Conversely, the problem now is that people look completely in the other direction towards microstock. Smaller agencies that sell subscriptions or images at greatly reduced rates. The pool of talent is widely varied. This is the place where you find the serious photographers groaning against having to compete indirectly with amateurs who sell their work for so little value. The model is to sell more of the same image, but inevitably all it does is flood the marketplace with the same image and devalue the work of photography as a whole. It creates a mindset of marketeers who will only look for cheap images. This might be more akin to buying cheap, incandescent lightbulbs. It will work as a light, but it won’t last and is considered disposable. A virtual landfill of discarded images.
The misconception is that because we are smaller we must be cheaper. Well guess what, just like organic food, you might pay the same or a little more because what you’re really after is something different, of high quality, and fresh taste.
The boutique model however is not for everyone. It is an ongoing process. It takes both of us to run Rhizome Images. Bob shoots the pictures, does all the post-production, and takes the first stab at entering all the keywords and captions. He then posts all the images for me to review. I add, edit or correct the keywords. As a designer, I view the imagery from a different perspective and look at images with an editorial eye before it is posted live to the website. I then do a lot web surfing and look for unique ways to promote the work online, in print, and in person with clients and associates.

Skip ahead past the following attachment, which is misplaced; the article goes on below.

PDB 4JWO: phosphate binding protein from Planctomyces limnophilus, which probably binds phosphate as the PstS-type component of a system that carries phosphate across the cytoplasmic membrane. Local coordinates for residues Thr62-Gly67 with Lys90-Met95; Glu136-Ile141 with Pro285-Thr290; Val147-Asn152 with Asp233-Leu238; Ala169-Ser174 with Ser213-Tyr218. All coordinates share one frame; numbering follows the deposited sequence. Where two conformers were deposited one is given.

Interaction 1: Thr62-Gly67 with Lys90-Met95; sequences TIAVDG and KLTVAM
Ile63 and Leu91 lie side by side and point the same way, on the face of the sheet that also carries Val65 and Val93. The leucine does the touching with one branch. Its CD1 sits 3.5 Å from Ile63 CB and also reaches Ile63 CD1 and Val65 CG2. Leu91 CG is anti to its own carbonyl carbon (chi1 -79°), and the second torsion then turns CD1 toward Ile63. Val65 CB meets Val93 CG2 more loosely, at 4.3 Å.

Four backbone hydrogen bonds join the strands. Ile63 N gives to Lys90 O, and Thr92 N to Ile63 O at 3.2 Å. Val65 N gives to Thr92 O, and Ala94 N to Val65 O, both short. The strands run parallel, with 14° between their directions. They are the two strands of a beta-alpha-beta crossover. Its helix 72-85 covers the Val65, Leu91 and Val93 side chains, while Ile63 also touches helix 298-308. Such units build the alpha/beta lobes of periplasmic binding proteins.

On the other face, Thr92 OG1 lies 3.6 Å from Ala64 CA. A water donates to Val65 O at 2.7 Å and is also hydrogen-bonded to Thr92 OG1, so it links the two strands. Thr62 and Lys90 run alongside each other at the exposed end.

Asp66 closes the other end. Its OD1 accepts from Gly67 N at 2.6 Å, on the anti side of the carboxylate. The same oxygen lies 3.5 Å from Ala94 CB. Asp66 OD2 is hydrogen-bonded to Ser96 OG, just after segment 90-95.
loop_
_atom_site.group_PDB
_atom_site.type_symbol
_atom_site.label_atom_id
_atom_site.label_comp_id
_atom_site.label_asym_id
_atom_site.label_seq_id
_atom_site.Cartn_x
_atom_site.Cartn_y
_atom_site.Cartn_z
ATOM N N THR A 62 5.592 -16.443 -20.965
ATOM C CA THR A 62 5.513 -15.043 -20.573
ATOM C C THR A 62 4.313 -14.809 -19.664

While photographers want to reach a new audience any way they can, they need to be ready to look in places they would never think of looking. Some photographers want to attract the biggest Art Directors and Designers to their site, that’s fine, but they need to look outside the industry as well. If you specialize in photos of decoy ducks, try putting an ad in “Outdoors” or “Field and Stream.” Or use social networking sites like Linked in or Facebook to promote your wares. The goal is to look for an opening, and find yourself in a place where the competition is not as obvious. Marketing is indeed the hardest part for many photographers, but the one thing they have going for them? A picture is always worth a 1000 words.
Jen Pennington is CEO and Creative Director for Rhizome Design and Rhizome Images. The Rhizome Images website utilizes the Photoshelter archive for the company’s photo collection.